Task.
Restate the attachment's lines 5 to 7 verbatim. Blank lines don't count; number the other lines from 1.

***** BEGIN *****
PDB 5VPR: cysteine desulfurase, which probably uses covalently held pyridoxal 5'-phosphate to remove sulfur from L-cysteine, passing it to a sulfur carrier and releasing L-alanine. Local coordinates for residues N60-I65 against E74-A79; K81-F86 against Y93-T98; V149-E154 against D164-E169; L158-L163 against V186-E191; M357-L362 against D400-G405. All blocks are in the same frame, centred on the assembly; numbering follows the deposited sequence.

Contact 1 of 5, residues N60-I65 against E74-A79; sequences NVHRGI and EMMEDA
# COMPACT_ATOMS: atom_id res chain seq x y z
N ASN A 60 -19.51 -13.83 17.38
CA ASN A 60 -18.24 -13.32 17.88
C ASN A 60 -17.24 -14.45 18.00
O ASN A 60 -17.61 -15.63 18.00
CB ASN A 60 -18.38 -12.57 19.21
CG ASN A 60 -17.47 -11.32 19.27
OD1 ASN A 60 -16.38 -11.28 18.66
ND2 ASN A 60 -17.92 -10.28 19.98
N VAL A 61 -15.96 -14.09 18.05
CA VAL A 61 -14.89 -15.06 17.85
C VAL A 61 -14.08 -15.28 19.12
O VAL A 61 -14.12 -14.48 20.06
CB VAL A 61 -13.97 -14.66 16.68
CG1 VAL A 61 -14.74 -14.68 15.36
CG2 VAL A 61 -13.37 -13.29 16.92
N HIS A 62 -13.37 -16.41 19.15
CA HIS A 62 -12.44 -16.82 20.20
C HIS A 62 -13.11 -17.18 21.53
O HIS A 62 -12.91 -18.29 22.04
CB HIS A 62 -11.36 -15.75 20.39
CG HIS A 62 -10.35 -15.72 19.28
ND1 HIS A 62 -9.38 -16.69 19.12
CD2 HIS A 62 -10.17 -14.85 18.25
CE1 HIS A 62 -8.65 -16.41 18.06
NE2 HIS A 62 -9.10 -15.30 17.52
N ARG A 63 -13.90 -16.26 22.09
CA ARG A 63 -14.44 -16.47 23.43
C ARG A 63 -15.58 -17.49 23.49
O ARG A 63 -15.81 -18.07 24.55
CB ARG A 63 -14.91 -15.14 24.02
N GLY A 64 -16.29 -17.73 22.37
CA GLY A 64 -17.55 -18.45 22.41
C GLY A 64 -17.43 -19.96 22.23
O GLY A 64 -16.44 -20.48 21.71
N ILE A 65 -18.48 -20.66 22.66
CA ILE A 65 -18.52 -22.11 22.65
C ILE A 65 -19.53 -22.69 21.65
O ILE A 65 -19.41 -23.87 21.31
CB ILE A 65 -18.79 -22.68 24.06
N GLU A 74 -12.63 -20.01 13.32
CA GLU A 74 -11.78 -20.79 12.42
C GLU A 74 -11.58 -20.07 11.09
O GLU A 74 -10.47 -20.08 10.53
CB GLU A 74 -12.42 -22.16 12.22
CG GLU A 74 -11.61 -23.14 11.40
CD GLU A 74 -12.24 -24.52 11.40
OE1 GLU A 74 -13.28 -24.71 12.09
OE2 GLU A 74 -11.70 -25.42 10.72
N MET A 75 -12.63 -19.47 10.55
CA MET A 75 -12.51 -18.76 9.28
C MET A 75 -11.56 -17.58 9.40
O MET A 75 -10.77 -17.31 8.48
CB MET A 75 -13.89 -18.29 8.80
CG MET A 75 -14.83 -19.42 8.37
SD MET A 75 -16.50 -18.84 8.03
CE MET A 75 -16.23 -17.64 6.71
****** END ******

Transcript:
CA ASN A 60 -18.24 -13.32 17.88
C ASN A 60 -17.24 -14.45 18.00
O ASN A 60 -17.61 -15.63 18.00